The United States, once a world leader in defending free speech, has retreated from this role. President Donald Trump’s Twitter tirades about “fake news” have given autocratic regimes an example by which to justify their own media crackdowns. In December, China’s state-run People’s Daily newspaper posted tweets and a Facebook post welcoming Trump’s fake news mantra, noting that it “speaks to a larger truth about Western media.” This followed the Egyptian government’s praise for the Trump administration in February 2017, when the country’s foreign ministry criticized Western journalists for their coverage of global terrorism.

And in January 2017, Turkish President Recep Tayyip Erdoğan praised Trump for berating a CNN reporter during a live news conference. Erdoğan, who criticized the network for its coverage of pro-democracy protests in Turkey in 2013, said that Trump had put the journalist “in his place.” Trump returned the compliment when he met Erdoğan a few months later. Praising his counterpart for being an ally in the fight against terrorism, Trump made no mention of Erdoğan’s own dismal record on press freedom.

It is no accident that these three countries have been quickest to embrace Trump’s “fake news” trope. China, Egypt, and Turkey jailed more than half of the world’s journalists in 2017, continuing a trend from the previous year. The international community’s silence in the face of these governments’ attacks on independent media seems to have been interpreted as consent….(More)”.

How Blockchain can benefit migration programmes and migrants


Solon Ardittis at the Migration Data Portal: “According to a recent report published by CB Insights, there are today at least 36 major industries that are likely to benefit from the use of Blockchain technology, ranging from voting procedures, critical infrastructure security, education and healthcare, to car leasing, forecasting, real estate, energy management, government and public records, wills and inheritance, corporate governance and crowdfunding.

In the international aid sector, a number of experiments are currently being conducted to distribute aid funding through the use of Blockchain and thus to improve the tracing of the ways in which aid is disbursed. Among several other examples, the Start Network, which consists of 42 aid agencies across five continents, ranging from large international organizations to national NGOs, has launched a Blockchain-based project that enables the organization both to speed up the distribution of aid funding and to facilitate the tracing of every single payment, from the original donor to each individual assisted.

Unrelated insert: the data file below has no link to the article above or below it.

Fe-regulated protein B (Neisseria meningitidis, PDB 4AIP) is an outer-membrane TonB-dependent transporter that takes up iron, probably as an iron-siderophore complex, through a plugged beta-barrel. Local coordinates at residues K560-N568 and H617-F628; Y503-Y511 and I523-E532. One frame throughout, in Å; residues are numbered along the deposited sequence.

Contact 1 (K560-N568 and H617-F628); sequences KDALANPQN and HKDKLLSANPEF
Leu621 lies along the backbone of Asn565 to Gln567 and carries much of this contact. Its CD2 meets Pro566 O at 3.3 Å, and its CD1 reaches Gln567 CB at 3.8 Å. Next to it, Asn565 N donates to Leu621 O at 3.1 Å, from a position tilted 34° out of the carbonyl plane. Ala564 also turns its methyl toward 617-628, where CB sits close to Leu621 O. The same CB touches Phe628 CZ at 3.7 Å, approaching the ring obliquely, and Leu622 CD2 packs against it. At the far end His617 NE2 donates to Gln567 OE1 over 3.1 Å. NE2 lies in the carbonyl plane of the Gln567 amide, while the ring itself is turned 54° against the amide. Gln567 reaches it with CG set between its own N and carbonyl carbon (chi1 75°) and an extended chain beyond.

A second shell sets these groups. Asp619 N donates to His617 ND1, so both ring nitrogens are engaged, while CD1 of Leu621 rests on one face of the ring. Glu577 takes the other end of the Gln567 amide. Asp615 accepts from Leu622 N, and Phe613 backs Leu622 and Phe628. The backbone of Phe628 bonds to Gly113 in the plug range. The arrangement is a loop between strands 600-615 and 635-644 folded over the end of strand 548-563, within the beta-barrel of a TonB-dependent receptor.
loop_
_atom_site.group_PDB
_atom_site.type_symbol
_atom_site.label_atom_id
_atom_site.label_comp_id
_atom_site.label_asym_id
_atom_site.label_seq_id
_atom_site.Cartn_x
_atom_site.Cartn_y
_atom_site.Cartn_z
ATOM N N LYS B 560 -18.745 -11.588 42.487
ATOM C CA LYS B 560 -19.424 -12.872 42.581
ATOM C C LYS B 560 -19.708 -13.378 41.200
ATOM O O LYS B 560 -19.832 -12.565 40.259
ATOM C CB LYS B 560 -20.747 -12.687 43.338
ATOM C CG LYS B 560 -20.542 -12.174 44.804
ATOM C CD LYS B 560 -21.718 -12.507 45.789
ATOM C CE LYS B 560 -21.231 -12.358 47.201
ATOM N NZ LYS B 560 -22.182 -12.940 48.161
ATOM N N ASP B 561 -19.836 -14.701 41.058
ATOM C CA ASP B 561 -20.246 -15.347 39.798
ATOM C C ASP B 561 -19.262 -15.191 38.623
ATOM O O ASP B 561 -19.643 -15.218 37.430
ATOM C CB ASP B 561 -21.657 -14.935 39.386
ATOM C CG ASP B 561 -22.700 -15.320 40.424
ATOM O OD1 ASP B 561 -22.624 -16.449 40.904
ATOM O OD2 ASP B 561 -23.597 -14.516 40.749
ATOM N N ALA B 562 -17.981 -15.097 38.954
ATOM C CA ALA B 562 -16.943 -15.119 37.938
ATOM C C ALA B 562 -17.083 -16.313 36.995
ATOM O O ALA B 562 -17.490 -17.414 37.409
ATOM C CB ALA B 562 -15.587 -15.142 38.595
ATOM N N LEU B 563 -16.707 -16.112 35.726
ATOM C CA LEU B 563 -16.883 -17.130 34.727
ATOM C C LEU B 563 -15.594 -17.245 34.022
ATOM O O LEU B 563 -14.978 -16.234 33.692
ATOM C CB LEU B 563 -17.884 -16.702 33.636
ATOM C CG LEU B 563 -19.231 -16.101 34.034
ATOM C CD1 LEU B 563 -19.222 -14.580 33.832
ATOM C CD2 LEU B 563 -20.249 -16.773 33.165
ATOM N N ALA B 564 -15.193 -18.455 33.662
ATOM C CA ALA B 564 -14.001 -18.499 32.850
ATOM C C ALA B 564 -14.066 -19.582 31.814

As Katherine Purvis of The Guardian noted, “Blockchain enthusiasts are hopeful it could be the next big development disruptor. In providing a transparent, instantaneous and indisputable record of transactions, its potential to remove corruption and provide transparency and accountability is one area of intrigue.”

In the field of international migration and refugee affairs, however, Blockchain technology is still in its infancy.

One of the few notable examples is the launch by the United Nations (UN) World Food Programme (WFP) in May 2017 of a project in the Azraq Refugee Camp in Jordan which, through the use of Blockchain technology, enables the creation of virtual accounts for refugees and the uploading of monthly entitlements that can be spent in the camp’s supermarket through the use of an authorization code. Reportedly, the programme has contributed to a reduction by 98% of the bank costs entailed by the use of a financial service provider.

This is a noteworthy achievement considering that organizations working in international relief can lose up to 3.5% of each aid transaction to various fees and costs and that an estimated 30% of all development funds do not reach their intended recipients because of third-party theft or mismanagement.

At least six other UN agencies including the UN Office for Project Services (UNOPS), the UN Development Programme (UNDP), the UN Children’s Fund (UNICEF), UN Women, the UN High Commissioner for Refugees (UNHCR) and the UN Development Group (UNDG), are now considering Blockchain applications that could help support international assistance, particularly supply chain management tools, self-auditing of payments, identity management and data storage.